What Is Tuberculosis? – Some Facts about the Disease

With the increasing number of tuberculosis cases worldwide, it is important that you to know what is tuberculosis and learn about its symptoms, diagnosis, and the forms of treatment.

Tuberculosis, commonly known as TB, is an airborne infection caused by a highly contagious bacterium called Mycobacterium tuberculosis. These bacteria usually infect the lungs, but they can also cause infection in other parts of the body such as the kidneys, spine, and the brain. In cases where the infection occurs in the lungs, the condition is called pulmonary TB, while infection of other sites in the body is called extrapulmonary TB.

 

What Is Tuberculosis? – Symptoms You Must Be Aware Of

what is tuberculosis

It is important to learn what is tuberculosis, as this is a highly prevalent disease in the world.

TB has characteristic symptoms such as:

  • A harsh cough that persists for 3 weeks or more
  • The presence of blood in the sputum
  • Pain in the chest
  • Fever, with chills
  • Weakness, fatigue, and malaise
  • Weight loss
  • Loss of appetite

When TB occurs outside the lungs, the signs and symptoms may differ according to the organs involved. For example, tuberculosis of the spine may cause back pain, while tuberculosis in the kidneys might cause blood in the urine.

Transmission of TB

TB is transmitted when an infected person coughs, sneezes, speaks, or even sings. All of these activities release many droplets in the air that carry the bacteria from person to person. When it comes to contracting Tb, certain people are at higher risk than others. These people include those with prolonged, frequent, or close contact with TB-infected people.

Individuals with weakened immune systems are also at high risk, such as those with a Human Immunodeficiency Virus (HIV) infection. TB is one of the leading causes of death in people living with HIV. Other reasons that could weaken the immune system are diabetes, end-stage kidney disease, cancer and cancer treatment, drugs given to suppress the immune system in case of organ transplantation, malnutrition, and old age.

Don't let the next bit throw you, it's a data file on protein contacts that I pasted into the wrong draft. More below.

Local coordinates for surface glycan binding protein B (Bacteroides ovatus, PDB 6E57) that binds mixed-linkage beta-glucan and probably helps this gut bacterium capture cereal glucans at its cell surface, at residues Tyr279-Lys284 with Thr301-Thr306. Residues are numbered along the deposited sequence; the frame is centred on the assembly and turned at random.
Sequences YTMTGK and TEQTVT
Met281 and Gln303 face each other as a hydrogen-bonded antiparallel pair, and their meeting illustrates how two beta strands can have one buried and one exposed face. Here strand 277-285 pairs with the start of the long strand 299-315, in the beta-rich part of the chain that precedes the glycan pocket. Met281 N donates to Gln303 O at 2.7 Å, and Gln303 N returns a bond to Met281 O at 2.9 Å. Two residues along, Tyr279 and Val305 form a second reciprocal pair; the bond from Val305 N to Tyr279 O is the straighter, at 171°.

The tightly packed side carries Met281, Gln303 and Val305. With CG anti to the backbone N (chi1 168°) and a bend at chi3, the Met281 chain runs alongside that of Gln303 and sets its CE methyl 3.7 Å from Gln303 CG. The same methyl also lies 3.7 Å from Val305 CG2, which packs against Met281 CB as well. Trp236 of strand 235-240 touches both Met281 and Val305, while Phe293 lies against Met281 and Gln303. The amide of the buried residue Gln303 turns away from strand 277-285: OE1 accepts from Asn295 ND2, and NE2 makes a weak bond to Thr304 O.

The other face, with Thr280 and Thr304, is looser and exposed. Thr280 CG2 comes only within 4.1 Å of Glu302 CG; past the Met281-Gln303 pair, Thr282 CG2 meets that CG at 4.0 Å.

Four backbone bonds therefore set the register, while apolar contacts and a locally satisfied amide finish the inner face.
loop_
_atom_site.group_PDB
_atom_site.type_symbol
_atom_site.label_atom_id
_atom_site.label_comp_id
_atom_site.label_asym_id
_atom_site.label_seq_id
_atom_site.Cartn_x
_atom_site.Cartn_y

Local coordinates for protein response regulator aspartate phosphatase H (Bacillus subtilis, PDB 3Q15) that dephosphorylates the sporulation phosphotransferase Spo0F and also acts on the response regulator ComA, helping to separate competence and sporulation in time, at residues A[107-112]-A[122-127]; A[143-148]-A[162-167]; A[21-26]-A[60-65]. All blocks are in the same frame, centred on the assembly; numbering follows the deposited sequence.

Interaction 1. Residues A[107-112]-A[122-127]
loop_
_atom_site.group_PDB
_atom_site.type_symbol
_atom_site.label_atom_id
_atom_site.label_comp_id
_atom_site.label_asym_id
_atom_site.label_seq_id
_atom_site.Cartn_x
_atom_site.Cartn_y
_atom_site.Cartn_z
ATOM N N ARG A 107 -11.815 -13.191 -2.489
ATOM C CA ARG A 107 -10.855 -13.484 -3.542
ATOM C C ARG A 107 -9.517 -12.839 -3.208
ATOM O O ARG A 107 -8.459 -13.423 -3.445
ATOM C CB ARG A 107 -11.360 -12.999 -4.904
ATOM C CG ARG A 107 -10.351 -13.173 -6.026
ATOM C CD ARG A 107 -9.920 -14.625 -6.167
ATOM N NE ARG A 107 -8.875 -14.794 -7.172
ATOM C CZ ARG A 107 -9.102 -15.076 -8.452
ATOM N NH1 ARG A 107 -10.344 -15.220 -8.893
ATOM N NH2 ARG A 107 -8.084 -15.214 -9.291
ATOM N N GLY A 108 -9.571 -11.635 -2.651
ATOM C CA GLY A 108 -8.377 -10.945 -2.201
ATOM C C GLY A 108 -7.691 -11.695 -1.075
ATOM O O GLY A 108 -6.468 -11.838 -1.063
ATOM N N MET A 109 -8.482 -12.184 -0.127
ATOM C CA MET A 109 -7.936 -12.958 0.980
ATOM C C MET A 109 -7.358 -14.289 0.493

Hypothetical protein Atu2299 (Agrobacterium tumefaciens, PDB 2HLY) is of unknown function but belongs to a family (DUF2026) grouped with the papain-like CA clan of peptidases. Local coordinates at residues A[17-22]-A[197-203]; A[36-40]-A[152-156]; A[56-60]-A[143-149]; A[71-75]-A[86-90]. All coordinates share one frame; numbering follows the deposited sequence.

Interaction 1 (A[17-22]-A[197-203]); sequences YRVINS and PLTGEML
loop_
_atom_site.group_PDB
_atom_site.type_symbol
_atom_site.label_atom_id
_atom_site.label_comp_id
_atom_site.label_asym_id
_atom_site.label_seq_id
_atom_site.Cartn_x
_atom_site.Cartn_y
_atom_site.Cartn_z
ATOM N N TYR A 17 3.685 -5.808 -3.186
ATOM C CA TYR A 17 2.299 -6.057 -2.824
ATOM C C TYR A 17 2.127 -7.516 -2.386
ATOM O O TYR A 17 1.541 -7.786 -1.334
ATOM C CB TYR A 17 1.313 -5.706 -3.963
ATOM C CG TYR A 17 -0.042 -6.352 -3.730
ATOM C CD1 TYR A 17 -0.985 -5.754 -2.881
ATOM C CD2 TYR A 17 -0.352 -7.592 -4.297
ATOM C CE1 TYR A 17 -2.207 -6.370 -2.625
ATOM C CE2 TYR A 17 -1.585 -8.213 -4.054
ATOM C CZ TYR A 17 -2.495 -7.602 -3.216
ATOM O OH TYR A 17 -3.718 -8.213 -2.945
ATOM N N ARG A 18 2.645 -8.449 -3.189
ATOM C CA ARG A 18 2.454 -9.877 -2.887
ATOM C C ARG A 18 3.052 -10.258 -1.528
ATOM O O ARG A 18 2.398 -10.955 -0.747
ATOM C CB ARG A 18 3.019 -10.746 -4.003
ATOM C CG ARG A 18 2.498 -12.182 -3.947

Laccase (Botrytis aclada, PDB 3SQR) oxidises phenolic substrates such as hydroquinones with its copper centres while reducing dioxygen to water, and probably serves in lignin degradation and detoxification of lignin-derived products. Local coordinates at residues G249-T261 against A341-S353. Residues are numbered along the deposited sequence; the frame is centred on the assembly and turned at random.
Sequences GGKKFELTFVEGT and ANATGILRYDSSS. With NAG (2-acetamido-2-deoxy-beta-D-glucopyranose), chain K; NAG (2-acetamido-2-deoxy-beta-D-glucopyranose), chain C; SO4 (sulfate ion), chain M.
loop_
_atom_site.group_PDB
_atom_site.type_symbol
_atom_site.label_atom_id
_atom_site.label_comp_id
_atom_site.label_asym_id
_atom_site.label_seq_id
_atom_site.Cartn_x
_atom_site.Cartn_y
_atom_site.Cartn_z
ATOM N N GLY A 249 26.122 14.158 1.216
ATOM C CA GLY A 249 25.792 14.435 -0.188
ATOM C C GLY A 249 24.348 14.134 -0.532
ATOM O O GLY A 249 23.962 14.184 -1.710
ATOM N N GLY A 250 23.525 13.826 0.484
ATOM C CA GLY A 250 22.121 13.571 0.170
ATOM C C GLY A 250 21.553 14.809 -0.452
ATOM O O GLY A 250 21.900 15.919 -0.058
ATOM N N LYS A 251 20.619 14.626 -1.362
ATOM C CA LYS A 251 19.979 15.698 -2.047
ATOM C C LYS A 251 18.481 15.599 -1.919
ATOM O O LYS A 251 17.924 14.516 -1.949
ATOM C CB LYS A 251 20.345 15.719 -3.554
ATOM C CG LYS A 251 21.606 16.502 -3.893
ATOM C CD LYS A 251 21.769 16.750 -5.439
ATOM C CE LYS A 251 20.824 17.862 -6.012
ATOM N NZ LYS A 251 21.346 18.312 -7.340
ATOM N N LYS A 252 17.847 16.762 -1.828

Once transmitted, the TB bacteria can remain dormant (latent TB) or cause the disease (active TB). Most clinical tuberculosis cases occur months or years after the infection ha been acquired.

Prevention Of TB

TB was declared a global health emergency by the World Health Organization in 1993. To counter this disease, the Bacillus Calmette-Guerin (BCG) vaccine is administered to children as part of immunization programmes of many countries.

What Is Tuberculosis? – An Introduction To The Multi-Drug Resistant (MDR) Variant Of TB

The greatest challenge in treating and managing TB has been the emergence of the strains of the M.tuberculosis bacteria. These bacteria are resistant to the drugs – Isoniazid and Rifampicin – given to fight them. This form of TB, also known as MDR-TB, is becoming increasingly common.

Treatment programmes based on a specialized course of therapy called the Directly Observed Therapy – Short Course Plus (DOTS-Plus) are being employed to fight the menace of MDR-TB. As it has achieved considerable success at fighting TB, DOTS remains at the heart of the Stop TB Strategy of WHO.

As tuberculosis cases are increasing rapidly in all parts of the world, it is highly recommended that you learn what is tuberculosis and keep yourself informed of the basics of this disease.


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